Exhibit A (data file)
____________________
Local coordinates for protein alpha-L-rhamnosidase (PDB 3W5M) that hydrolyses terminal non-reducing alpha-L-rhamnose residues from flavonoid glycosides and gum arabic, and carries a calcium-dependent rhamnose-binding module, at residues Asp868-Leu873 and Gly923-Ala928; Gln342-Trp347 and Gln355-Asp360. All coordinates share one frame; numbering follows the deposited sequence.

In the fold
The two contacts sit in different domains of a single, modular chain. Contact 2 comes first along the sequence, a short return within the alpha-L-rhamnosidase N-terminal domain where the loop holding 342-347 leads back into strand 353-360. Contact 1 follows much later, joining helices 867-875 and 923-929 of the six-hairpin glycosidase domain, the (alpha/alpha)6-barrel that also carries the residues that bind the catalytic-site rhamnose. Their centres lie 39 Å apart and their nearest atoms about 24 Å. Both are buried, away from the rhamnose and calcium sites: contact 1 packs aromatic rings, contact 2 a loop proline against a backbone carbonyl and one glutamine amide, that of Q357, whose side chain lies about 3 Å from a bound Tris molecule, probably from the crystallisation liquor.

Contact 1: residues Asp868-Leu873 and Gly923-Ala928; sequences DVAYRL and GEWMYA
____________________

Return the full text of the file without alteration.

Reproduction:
Local coordinates for protein alpha-L-rhamnosidase (PDB 3W5M) that hydrolyses terminal non-reducing alpha-L-rhamnose residues from flavonoid glycosides and gum arabic, and carries a calcium-dependent rhamnose-binding module, at residues Asp868-Leu873 and Gly923-Ala928; Gln342-Trp347 and Gln355-Asp360. All coordinates share one frame; numbering follows the deposited sequence.

In the fold
The two contacts sit in different domains of a single, modular chain. Contact 2 comes first along the sequence, a short return within the alpha-L-rhamnosidase N-terminal domain where the loop holding 342-347 leads back into strand 353-360. Contact 1 follows much later, joining helices 867-875 and 923-929 of the six-hairpin glycosidase domain, the (alpha/alpha)6-barrel that also carries the residues that bind the catalytic-site rhamnose. Their centres lie 39 Å apart and their nearest atoms about 24 Å. Both are buried, away from the rhamnose and calcium sites: contact 1 packs aromatic rings, contact 2 a loop proline against a backbone carbonyl and one glutamine amide, that of Q357, whose side chain lies about 3 Å from a bound Tris molecule, probably from the crystallisation liquor.

Contact 1: residues Asp868-Leu873 and Gly923-Ala928; sequences DVAYRL and GEWMYA